16 NOVEMBER 1907, Page 19

Lord Curzon, Chancellor of Oxford University, has been staying in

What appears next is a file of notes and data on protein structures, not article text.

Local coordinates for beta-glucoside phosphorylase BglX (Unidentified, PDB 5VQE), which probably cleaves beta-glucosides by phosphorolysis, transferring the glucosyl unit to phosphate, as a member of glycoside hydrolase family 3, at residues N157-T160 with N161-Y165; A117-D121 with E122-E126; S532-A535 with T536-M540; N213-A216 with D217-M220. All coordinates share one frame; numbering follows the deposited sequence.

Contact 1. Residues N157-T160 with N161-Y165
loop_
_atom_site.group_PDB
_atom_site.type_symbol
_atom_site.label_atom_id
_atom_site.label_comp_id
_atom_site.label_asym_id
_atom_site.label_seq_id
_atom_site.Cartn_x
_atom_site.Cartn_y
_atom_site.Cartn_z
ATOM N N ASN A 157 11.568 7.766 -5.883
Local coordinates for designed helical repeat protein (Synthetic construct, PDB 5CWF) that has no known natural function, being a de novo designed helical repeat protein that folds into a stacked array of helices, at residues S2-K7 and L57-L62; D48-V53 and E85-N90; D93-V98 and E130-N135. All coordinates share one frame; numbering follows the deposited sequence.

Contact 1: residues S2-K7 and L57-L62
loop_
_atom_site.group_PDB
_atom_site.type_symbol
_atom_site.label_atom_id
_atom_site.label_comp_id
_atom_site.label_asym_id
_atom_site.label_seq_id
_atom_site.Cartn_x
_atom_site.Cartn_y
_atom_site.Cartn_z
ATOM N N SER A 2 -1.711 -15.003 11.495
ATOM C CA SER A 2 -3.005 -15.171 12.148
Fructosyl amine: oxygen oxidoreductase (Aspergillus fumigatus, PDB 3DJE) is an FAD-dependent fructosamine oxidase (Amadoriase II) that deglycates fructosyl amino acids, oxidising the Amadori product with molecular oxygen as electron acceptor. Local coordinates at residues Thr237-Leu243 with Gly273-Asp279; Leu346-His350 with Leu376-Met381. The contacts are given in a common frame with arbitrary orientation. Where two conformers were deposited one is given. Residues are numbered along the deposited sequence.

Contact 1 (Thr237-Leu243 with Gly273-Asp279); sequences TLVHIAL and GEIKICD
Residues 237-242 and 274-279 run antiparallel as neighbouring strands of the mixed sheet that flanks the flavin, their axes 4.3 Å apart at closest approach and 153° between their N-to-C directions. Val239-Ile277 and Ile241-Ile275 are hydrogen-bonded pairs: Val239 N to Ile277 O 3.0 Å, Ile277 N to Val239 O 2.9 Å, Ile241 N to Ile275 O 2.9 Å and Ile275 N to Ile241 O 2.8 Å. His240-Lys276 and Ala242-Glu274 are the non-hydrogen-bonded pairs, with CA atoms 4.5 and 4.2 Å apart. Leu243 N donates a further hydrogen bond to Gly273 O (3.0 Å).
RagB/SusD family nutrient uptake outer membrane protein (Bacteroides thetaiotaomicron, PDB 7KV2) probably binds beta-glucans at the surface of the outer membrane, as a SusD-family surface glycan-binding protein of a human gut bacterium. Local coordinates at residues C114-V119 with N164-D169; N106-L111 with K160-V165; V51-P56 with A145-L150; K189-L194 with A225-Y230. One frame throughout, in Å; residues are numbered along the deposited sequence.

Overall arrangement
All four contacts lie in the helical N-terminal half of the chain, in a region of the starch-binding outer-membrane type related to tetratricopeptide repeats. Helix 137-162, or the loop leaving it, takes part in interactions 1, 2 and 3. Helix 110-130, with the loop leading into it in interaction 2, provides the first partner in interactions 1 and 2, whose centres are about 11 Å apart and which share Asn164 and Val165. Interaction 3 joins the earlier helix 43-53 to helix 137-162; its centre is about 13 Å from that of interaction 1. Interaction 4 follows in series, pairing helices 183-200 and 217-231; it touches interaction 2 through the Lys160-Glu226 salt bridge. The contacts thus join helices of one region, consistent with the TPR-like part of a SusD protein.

Oxford to familiarise himself with the duties of his office, as he generously conceives them, and on Monday after- noon he visited Ruskin College and made a short and excel- lent speech. The College, as he pointed out, was founded to bring "the democracy" to Oxford. Now that the working classes had votes they were our virtual rulers by force of numbers, and it was essential that they should have education adequate to their grave task. The University, be held, ought to open its doors wide to the working classes. The working classes, for their part, did not want to be drawn too intimately into the University. But contact always removed suspicion. He hoped that more students at Ruskin College would be able to take a course of two years instead of one year. We are very glad to record Lord Curzon's speech. We have said many times that the old Universities ought to welcome working men in every possible way, though we cannot admit the corollary proposed by some that rich men should be correspondingly discouraged. If the influence of the Universities is good, even rich men may be allowed the right of profiting by it.